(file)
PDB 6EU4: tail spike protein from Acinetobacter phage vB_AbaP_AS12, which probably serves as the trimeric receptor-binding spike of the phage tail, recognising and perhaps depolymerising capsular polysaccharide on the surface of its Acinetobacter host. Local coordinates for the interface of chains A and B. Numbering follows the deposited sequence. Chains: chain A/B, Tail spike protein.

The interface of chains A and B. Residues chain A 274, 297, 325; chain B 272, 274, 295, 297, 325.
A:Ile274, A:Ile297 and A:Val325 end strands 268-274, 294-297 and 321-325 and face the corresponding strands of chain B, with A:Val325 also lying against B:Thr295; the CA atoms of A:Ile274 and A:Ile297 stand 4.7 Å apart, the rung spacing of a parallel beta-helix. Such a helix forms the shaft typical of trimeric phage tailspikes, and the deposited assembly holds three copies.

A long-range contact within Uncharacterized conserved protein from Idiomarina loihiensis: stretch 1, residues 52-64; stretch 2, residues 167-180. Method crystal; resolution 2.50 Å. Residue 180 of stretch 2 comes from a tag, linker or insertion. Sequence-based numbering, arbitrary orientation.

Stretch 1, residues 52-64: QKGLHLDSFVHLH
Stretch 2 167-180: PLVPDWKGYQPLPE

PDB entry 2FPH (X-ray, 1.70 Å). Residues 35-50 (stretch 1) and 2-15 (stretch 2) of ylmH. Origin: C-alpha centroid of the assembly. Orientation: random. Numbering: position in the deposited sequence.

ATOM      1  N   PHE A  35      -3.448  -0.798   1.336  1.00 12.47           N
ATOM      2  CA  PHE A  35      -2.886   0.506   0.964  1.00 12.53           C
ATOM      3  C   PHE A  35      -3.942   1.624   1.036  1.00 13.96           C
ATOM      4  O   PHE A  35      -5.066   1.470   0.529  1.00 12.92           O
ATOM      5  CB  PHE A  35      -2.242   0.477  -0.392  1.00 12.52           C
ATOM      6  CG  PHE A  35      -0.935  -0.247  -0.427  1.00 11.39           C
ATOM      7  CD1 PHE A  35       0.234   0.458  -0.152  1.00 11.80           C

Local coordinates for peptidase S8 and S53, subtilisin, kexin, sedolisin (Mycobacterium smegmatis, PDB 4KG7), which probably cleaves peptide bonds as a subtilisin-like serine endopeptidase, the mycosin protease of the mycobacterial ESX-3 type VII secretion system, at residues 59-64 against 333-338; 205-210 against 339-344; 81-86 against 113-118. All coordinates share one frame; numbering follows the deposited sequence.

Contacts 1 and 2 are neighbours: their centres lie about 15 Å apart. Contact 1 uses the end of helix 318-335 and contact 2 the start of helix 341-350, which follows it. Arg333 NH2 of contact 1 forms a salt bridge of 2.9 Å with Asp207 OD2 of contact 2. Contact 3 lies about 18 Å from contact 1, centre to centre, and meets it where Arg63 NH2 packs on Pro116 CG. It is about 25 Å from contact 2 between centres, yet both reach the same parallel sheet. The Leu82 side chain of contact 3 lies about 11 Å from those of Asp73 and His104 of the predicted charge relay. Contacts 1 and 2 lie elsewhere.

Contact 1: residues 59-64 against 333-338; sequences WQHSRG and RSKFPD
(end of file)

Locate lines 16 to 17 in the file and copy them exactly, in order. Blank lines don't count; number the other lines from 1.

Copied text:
Contacts 1 and 2 are neighbours: their centres lie about 15 Å apart. Contact 1 uses the end of helix 318-335 and contact 2 the start of helix 341-350, which follows it. Arg333 NH2 of contact 1 forms a salt bridge of 2.9 Å with Asp207 OD2 of contact 2. Contact 3 lies about 18 Å from contact 1, centre to centre, and meets it where Arg63 NH2 packs on Pro116 CG. It is about 25 Å from contact 2 between centres, yet both reach the same parallel sheet. The Leu82 side chain of contact 3 lies about 11 Å from those of Asp73 and His104 of the predicted charge relay. Contacts 1 and 2 lie elsewhere.

Contact 1: residues 59-64 against 333-338; sequences WQHSRG and RSKFPD